If people knew they could protect themselves or their children from cancer, would they take action?

Human papillomavirus (HPV) causes cervical cancer; many people know that. But here’s a surprise: HPV also causes other increasingly common cancers. The good news is there‘s a powerful tool that prevents the virus’ spread and the cancers it causes: The HPV vaccine. It prevents oropharyngeal cancer (a head-neck cancer affecting the throat and tonsils), which is fast becoming the most common cancer caused by HPV, striking more men than women. The vaccine also prevents cervical cancer, which affects only women.

“We know that almost 100 percent of cervix cancers are caused by HPV, 90 percent of anal cancers are caused by HPV, and about 70 to 80 percent of oropharyngeal cancers — which mostly occur in men — are related to HPV,” said Lois M. Ramondetta, MD, a member of Texas Medical Association’s (TMA’s) Committee on Cancer. “If more people received the HPV vaccine, we could prevent these cancers by stopping this infection.”

The most harmful strains of HPV cause vaginal, vulvar, and penile cancers, in addition to the other cancers mentioned. In 2014, physicians diagnosed an estimated 12,360 new cases of cervical cancer, and 14,410 new cases of oropharyngeal cancer in the United States, according to the American Cancer Society. HPV causes at least 250,000 cases of genital warts annually in males in addition to 7,500 cancer cases per year.

These cancers can kill: More than 9,600 people in the United States died of HPV-related cancers in 2014, according to the Centers for Disease Control and Prevention. They often cause significant life-altering discomfort and require extensive medical treatment. And women can lose their ability to have children.

HPV is the most common sexually transmitted infection in the nation. More than half of sexually active people will have the virus sometime in their lives. “At some point in your life, you will be exposed to HPV,” said Dr. Ramondetta, a gynecological oncologist with The University of Texas MD Anderson Cancer Center in Houston, who treats patients at Harris Health System’s Lyndon B. Johnson Hospital. “Fortunately, only an unlucky relatively few will have that virus stick around [and potentially cause cancer].”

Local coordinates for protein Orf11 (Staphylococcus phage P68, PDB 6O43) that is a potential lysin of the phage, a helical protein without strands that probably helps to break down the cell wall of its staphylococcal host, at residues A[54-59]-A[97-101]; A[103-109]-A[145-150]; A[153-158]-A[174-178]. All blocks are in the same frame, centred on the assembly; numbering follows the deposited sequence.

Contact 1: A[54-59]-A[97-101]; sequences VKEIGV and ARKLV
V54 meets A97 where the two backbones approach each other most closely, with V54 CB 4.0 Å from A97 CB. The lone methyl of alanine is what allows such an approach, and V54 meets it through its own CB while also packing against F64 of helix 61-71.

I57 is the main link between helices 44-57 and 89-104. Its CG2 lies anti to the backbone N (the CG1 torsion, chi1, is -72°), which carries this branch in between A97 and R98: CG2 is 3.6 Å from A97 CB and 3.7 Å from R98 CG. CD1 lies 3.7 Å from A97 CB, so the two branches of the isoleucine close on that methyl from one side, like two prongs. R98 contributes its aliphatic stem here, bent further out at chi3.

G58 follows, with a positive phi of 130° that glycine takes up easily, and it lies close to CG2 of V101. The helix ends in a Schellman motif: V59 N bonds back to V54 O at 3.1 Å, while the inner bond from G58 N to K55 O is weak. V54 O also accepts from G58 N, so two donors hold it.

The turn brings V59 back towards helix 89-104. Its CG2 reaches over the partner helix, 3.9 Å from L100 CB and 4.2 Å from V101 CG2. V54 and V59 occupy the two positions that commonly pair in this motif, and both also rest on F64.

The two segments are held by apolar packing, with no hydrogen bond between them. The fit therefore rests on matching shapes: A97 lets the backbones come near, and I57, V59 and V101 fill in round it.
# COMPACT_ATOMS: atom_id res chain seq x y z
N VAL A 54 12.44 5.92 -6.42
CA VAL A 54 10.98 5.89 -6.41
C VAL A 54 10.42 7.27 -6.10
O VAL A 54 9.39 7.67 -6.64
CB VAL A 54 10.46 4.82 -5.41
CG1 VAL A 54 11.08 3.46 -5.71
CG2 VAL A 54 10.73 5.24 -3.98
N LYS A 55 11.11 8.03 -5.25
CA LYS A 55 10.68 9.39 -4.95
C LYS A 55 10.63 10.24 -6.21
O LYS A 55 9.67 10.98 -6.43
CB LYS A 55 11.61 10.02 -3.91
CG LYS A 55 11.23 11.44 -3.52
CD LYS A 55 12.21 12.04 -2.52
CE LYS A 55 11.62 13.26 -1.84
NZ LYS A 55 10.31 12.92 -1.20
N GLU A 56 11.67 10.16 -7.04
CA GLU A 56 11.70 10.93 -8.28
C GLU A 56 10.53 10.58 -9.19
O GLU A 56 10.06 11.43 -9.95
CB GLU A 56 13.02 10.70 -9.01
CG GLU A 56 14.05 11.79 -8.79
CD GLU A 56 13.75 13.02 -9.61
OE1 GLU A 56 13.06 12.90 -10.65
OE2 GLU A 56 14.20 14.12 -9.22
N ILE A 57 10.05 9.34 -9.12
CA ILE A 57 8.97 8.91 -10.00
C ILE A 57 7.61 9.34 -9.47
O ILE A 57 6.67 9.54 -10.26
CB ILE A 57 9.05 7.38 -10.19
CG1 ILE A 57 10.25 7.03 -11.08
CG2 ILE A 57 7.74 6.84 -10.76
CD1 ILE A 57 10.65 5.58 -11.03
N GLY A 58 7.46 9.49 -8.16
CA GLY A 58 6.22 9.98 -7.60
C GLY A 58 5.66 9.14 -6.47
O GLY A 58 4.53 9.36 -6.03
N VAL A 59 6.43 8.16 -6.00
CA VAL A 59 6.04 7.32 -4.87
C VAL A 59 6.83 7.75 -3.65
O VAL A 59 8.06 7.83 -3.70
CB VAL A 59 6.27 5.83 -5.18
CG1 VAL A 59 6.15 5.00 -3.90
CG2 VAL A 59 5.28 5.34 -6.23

That is why doctors say it’s important for young people to get the HPV vaccination before they are exposed to the HPV virus. The HPV vaccination is primarily recommended for 11- and 12-year-old girls, though the vaccine is recommended for girls as young as 9 years old and for any female up through age 26. Boys should get the shots too: Doctors recommend 11- and 12-year-old boys get the vaccine, though males 9 through 21 years of age, even as old as age 26, might benefit.

“The timing is important because the HPV vaccine is just like the flu vaccine, you need to get the HPV vaccine before you get exposed to the virus,” Dr. Ramondetta said. Young girls and boys under age 14 gain most from the shots because their bodies can benefit most from vaccines, as their immune systems are most receptive to the protection at that age.

The United States lags far behind other countries in vaccinating against HPV. Only 32 percent of Americans have received the HPV vaccine, a rate far below that of the United Kingdom, which has more than 84 percent; Belgium, 82 percent; Portugal, 81 percent; Denmark, 79 percent; and Australia, 75 percent.

“I urge parents to talk with their doctor, get their children vaccinated against HPV. Why take the chance? A simple vaccine can prevent them from getting a cancer,” said Dr. Ramondetta.

The vaccines are safe and effective, she added. The shots can protect against two types of HPV that commonly cause 70 percent of cervical cancers, other genital and anal cancers, and genital warts. And health officials are working on a new and improved HPV vaccine that will provide even greater protection.

“Each time I see another patient who has an HPV-related cancer, I think, ‘This is ridiculous, it’s a shame, because this could be prevented,’ ” said Dr. Ramondetta, an advocate for TMA’s Be Wise—ImmunizeSM vaccination initiative advisory panel. “This vaccine is really the most amazing thing that has happened in cancer prevention in a long time. We know what causes HPV and how to prevent it, yet we’re not taking full advantage.”

TMA published a fact sheet about the importance of HPV vaccination, in English and Spanish.

TMA is the largest state medical society in the nation, representing more than 48,000 physician and medical student members. It is located in Austin and has 110 component county medical societies around the state. TMA’s key objective since 1853 is to improve the health of all Texans. TMA actively works to improve immunization rates in Texas through its Be Wise — Immunize program. Be Wise works with local communities to give free and low-cost shots to Texans, and educate people about the importance of vaccination. More than 275,000 shots have been given to Texas children, adolescents, and adults through the Be Wise program since 2004.